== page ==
•  that the "claims, defenses, and other legal contentions" are "warranted by existing law etc." The bottom line here is that an attorney must know what the elements of each cause of action are in order to analyze whether the claim is warranted by existing law or by a nonfrivolous argument for the extension, modification, or reversal of existing law or the establishment of new law. That means you have to match facts to elements. Regardless of what is in the complaint (Rule 8(a) requires less than the pre-filing investigation required by Rule 11), you should be able to show some evidentiary support for each element of each claim (unless specifically identified as allowed by FRCP 11(b)(3))


Title vii claims
TITLE VII CLAIMS

  • What are the elements of a Title VII disparate treatment claim?

  • What are the elements of a Title VII disparate impact claim?

  • What evidence to we have to support these allegations?


Disparate treatment
DISPARATE TREATMENT

  • Covered employer (15 or more employees)

  • Discriminated against employee or potential employee by intentional conduct motivated by e.g. sex

  • With respect to an employment practice covered by the act (e.g. hiring)


Disparate treatment1
DISPARATE TREATMENT

  • P must first establish prima facie case of discrimination

  • That raises rebuttable inference that rejection was discriminatorily motivated

  • D must articulate a nondiscriminatory explanation for the rejection

  • P can argue that this explanation is just a pretext to cover the rejection (it must be a pretext for discrimination not just some other thing the employer is trying to hide)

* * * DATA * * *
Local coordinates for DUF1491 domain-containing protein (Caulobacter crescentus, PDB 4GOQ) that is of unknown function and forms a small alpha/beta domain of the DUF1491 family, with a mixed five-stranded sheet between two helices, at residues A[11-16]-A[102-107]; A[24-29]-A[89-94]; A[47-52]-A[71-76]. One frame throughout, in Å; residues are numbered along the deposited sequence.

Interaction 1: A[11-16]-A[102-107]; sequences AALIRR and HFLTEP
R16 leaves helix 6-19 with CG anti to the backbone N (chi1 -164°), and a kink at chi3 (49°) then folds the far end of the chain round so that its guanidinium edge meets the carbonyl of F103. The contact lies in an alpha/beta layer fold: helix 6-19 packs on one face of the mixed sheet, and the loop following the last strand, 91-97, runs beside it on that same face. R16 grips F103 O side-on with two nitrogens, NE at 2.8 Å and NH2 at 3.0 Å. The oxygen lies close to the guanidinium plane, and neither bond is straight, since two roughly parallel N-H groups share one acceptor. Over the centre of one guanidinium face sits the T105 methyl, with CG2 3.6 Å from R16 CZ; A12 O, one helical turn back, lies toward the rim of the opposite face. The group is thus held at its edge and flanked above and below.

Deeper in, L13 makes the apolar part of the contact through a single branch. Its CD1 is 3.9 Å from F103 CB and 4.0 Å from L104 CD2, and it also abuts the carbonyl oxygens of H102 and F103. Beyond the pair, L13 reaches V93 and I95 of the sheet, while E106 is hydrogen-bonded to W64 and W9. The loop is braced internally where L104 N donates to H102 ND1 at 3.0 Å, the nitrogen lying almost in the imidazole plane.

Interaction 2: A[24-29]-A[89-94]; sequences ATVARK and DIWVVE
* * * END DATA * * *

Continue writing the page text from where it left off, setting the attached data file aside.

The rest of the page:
Disparate impact
DISPARATE IMPACT

  • Use of ostensibly neutral selection practices that have an adverse effect on protected group and are not justified by a showing that this predicts successful job performance

  • Can’t get compensatory and punitive damages although these are available for disparate treatment (though limited )– Can get restatement and backpay.


Disparate impact1
DISPARATE IMPACT

  • P must show that the facially neutral standards in question select applicants for hire in a significantly discriminatory pattern

  • Then burden of proof shifts to employer to prove that challenged requirement “had a manifest relationship to the employment in question”

  • P could still win by proving that alternative selection devices would serve employer’s legitimate interests without a similar discriminatory effect


Civil rights section 1983 count
CIVIL RIGHTS (section 1983) COUNT

  • What are the elements of a § 1983 claim?

  • What evidence do we have to support this claim?


Civil rights section 1983 count1
CIVIL RIGHTS (section 1983) COUNT

  • What are the elements of a § 1983 claim?

  • 1. State action

  • 2. Violation of federal law (other than Title VII) – here violation of equal protection clause

  • 3. Discriminatory intent

  • What evidence do we have to support this claim?


Conspiracy 1985 3
CONSPIRACY (§ 1985(3))

  • What are the elements of a cause of action for conspiracy under § 1985(3)?

  • Do we have evidentiary support for the conspiracy allegations in ¶¶ 89 and 90 of the Complaint?


Conspiracy 1985 31
CONSPIRACY (§ 1985(3)

  • What are the elements of a cause of action for conspiracy under § 1985(3)?

  • 1. Conspiracy 2. Behind Which There is Invidious Discriminatory Animus 3. Conspiracy Aimed at Intefering With the Rights Protected Against Encroachment

  • Do we have evidentiary support for the conspiracy allegations in ¶¶ 89 and 90 of the Complaint?